AND LO! We accepted your solemn pledge, raising Mount Sinai high above you, [and saying;] “Hold fast with [all your] strength unto what We have vouchsafed you, and bear in mind all that is therein, so that you might remain conscious of God!” And you turned away after that-! And had it not been for God’s favour upon you and His grace, you would surely have found yourselves among the lost. For you are well aware of those from among you who profaned the Sabbath, whereupon We said unto them, “Be as apes despicable!” and set them up as a warning example for their time and for all times to come, as well as an admonition to all who are conscious of God. (2:63-66)

Say: “O followers of earlier revelation! Do you find fault with us for no other reason than that we believe in God [alone], and in that which He has bestowed from on high upon us as well as that which He has bestowed aforetime? – or [is it only] because most of you are iniquitous?” Say: “Shall I tell you who, in the sight of God, deserves a yet worse retribution than these? They whom God rejected and whom He condemned, and whom He turned into apes and swine because they worshipped the powers of evil: these are yet worse in station, and farther astray from the right path [than the mockers].” (5:59-60)

And then, when they disdainfully persisted in doing what they had been forbidden to do, We said unto them: “Be as apes despicable!” (7:166)

The verses in question reference a specific story in which a community of Jews who lived by the sea — which according to several early Islamic exegeses is the town of Eilat — had people who fished on the Sabbath and deliberately broke the law, for according to Jewish law, all work was forbidden on the Sabbath. In punishment for this breach of the law, God transformed the Sabbath-breakers into apes; only 5:60 speaks of God transforming some of the sabbath breaking Jews into swine.

Yet, note that the verses in question do not say, “All Jews are apes and pigs.” They do not say, “All Jews are descended from apes and pigs.” They do not say “All Jews are either apes or pigs.” Do some Muslims say so? Absolutely. Do they cite the above verses as “evidence” for their claims? Absolutely. Does that mean that the verses in question say so? Absolutely not.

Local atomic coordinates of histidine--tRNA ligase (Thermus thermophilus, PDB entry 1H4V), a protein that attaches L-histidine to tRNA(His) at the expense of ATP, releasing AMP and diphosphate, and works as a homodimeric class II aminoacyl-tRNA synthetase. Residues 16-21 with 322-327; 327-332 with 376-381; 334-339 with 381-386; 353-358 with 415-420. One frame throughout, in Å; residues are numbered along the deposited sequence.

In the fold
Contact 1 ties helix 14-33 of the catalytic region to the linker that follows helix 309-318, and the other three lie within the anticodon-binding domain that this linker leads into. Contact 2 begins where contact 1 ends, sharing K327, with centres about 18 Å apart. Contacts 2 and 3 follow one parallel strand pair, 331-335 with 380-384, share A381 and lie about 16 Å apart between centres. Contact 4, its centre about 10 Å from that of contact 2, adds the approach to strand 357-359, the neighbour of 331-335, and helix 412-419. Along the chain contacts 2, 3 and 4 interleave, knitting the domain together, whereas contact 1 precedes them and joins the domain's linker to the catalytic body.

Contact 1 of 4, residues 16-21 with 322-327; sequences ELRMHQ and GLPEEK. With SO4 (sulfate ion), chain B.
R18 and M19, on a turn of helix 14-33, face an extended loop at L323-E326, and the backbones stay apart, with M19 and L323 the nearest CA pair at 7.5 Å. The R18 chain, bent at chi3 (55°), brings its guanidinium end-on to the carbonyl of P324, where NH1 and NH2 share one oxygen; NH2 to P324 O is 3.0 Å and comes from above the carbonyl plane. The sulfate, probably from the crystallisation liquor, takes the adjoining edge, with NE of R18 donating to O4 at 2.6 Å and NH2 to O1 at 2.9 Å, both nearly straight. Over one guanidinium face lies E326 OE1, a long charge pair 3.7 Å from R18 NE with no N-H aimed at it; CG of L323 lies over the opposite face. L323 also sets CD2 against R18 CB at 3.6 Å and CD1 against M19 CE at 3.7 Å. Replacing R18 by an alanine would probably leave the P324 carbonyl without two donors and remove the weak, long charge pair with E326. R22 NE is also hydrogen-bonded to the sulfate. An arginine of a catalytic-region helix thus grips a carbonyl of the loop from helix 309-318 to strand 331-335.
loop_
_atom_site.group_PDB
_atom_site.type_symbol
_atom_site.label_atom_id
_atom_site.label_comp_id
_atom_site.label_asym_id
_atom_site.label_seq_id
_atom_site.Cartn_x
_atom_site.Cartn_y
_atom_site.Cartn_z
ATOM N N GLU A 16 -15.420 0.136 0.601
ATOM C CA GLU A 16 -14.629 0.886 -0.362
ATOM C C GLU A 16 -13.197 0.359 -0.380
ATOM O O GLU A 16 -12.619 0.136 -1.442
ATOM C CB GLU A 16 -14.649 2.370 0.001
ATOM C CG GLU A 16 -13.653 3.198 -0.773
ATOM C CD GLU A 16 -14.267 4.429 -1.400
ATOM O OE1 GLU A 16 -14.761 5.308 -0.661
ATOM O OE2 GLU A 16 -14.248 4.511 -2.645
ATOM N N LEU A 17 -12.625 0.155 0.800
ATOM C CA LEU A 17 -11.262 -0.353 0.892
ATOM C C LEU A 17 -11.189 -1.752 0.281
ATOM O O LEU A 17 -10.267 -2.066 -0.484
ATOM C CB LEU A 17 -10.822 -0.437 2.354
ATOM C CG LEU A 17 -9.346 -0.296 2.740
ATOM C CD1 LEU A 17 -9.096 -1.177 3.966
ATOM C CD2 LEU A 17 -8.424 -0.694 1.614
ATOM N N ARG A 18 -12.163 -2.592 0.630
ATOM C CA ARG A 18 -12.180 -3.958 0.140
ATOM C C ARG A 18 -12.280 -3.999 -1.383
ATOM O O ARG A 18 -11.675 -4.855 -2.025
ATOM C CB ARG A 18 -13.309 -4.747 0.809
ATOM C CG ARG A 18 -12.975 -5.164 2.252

In fact, Robert Spencer himself has admitted in the past that these verses do not apply to all Jews. Spencer in 2010:

In traditional Islamic theology these passages have not been considered to apply to all Jews. The classic Qur’anic commentator Ibn Kathir, whose commentary is widely distributed and respected among Muslims today, quotes earlier authorities saying that “those who violated the sanctity of the Sabbath were turned into monkeys, then they perished without offspring,” and that they “only lived on the earth for three days, for no transformed person ever lives more than three days.”

But such interpretations, of which Spencer is clearly aware does not prevent him from projecting the antisemitic statements of some Muslims, such as Morsi’s upon the entire religion of Islam itself when it is convenient for him to do so–as if he suffers from amnesia about what he has written in the past!

Our response is: How do the antisemitic views of some Muslims constitute “proof” of Quranic or Islamic antisemitism? Is the fact that some Catholics hold Jews to be “enemies of the Church,” “Christ killers,” etc. “proof” of inherent New Testament or Christian antisemitism? Does the fact that some Jews hold the view that “racism” is a value that “originated in the Torah,” or that “non-Jews exist to serve Jews” proof of Judaism’s racism and xenophobia against non-Jews? No, of course not! Then, how can that same logic apply to Islam?

Clearly, the verses in question speak of a specific group of Jews, the Sabbath-breakers, who were transfigured into apes and swine. There is no general smear of Jews as such in the Qur’an. So why say so Robert?

But wait! There’s more! Spencer never mentions that in the classical commentaries on these verses, there is a debate whether the “transformation” was literal or metaphorical. According to Muhammad Asad, an early 20th Century convert to Islam who penned a translation and commentary of the Qur’an, many early commentators believed it was a metaphorical transformation:

According to Zamakhshari and Razi, the expression “We said unto them” is here synonymous with “We decreed with regard to them” – God’s “saying” being in this case a metonym for a manifestation of His will. As for the substance of God’s decree, “Be as apes despicable”, the famous tabii Mujahid explains it thus: “(Only) their hearts were transformed, that is, they were not (really) transformed into apes: this is but a metaphor (mathal) coined by God with regard to them, similar to the metaphor of ‘the ass carrying books’ (62:5)” (Tabari, in his commentary on 2:65; also Manar I, 343; VI, 448; and IX, 379). A similar explanation is given by Raghib.

As we can see classical authorities are not in consensus on the issue of Jewish sabbath breakers being transformed into apes and pigs, some hold it to be a literal transformation while others metaphorical.

Regardless, however, the fact remains: the Qur’an does not say that the Jews are “apes and swine” despite the rantings of Morsi or the pseudo-expertise of Islamophobes such as Robert Spencer.

*Both the Stillman and Lewis quotes were retrieved from Gilbert Achcar’s “The Arabs and the Holocaust.”